So, prime minister Blair stood to a packed House for his final question time - taking a few anodyne questions from the leader of the opposition, David Cameron - after a record-breaking ten year reign.
There could be no doubt that we were watching a small piece of history being made. As we write, Blair was already being driven to the Palace, accompanied by his wife, to tender his resignation to the Queen. In so doing - although no other commentator will make the point - he also tenders his resignation from the de facto government of Europe, the European Council, ceding his place to his successor, Gordon Brown.
In an arcane piece of procedure, Blair will be driven to the Palace in the prime minister's car, followed by another. When he leaves, he will be driven away in that other car. Gordon Brown will then arrive in his own car and, after being "invited" by the Queen to form a government, will leave in the prime minister's car.
But he will also leave as a fully paid-up member of that European government, the European Council, bound - if the proposed treaty goes through - to serve the interests of the Union ... the European Union.
Thus, if the Merkel stitch-up holds, Brown will only have a short time as leader of what was once a proud, independent nation. He will become, by virtue of the very treaty he so far endorses, a bonded servant of the European Union and member of a fully-fledged EU institution.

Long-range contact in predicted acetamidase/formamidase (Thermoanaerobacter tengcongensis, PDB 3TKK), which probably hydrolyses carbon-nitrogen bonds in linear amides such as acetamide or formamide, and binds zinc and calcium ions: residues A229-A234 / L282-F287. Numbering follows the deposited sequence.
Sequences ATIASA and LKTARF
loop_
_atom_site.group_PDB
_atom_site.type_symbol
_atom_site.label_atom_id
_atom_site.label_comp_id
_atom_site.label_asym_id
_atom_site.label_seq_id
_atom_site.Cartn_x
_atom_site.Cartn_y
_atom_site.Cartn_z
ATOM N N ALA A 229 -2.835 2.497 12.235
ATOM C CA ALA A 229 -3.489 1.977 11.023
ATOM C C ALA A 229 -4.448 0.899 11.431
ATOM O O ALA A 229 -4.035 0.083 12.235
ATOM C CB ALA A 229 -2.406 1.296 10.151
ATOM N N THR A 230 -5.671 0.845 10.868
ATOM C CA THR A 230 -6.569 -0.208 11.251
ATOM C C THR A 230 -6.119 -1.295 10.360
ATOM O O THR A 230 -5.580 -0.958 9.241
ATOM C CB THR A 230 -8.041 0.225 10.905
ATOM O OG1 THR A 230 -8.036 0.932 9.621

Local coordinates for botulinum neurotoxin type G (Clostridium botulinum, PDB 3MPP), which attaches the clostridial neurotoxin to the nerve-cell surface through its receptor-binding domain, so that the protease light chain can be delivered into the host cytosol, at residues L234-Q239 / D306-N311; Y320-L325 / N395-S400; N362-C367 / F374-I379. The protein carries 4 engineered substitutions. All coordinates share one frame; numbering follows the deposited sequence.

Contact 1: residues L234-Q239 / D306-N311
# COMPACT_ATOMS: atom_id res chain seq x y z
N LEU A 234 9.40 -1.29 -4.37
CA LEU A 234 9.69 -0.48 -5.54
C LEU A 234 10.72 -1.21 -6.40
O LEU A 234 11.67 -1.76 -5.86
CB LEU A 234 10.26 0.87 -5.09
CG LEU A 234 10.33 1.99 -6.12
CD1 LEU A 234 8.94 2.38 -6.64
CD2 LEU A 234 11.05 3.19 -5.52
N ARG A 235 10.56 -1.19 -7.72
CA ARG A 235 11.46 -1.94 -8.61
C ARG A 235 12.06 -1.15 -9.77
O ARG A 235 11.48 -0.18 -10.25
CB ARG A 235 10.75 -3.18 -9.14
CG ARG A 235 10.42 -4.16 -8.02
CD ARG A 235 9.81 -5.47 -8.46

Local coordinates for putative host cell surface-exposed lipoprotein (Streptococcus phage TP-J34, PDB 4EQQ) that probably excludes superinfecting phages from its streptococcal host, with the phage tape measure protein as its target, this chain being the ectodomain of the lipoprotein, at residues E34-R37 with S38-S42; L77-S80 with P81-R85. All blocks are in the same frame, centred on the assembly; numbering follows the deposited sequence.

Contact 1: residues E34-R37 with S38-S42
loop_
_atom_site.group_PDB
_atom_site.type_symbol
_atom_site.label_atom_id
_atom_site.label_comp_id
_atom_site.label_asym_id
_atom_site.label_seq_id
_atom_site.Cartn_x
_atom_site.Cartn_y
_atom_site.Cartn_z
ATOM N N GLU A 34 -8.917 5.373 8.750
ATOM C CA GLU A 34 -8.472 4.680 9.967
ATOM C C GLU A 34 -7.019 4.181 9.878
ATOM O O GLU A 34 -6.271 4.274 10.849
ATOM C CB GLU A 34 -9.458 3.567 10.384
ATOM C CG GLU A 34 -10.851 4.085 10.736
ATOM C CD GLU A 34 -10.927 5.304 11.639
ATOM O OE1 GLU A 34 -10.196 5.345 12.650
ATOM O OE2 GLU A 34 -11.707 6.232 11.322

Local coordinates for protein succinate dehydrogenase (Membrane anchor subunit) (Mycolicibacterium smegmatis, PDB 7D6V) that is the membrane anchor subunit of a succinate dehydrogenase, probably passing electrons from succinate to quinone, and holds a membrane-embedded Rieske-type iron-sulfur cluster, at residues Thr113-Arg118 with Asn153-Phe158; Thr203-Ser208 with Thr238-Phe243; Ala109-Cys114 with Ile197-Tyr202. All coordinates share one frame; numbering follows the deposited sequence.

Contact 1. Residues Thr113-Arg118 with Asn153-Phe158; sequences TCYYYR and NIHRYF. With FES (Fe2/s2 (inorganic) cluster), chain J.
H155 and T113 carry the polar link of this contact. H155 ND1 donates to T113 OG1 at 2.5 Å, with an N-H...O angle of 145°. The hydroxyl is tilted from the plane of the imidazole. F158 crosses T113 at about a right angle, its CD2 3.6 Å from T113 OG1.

On that basis, when Gordon Brown leaves the Palace later this afternoon in the prime minister's car - to feed the media frenzy on the cabinet reshuffle - it would be perhaps appropriate, although unlikely, if he acknowledged the reality.
There has already been a Cabinet reshuffle, in Europe. A new member has just joined the European Council. The shiny car in which he is driven to Downing Street should be bearing not a Union Jack but a ring of stars, to remind us of his coming servitude.
That also would be an acknowledgement of Tony Blair's true legacy to this nation. Ten years ago, he entered Downing Street to a flurry of Union Jacks, waved by enthusiastic supporters. Today, he leaves - to an unprecedented standing ovation of the House - bequeathing his successor a blue flag with twelve yellow stars.
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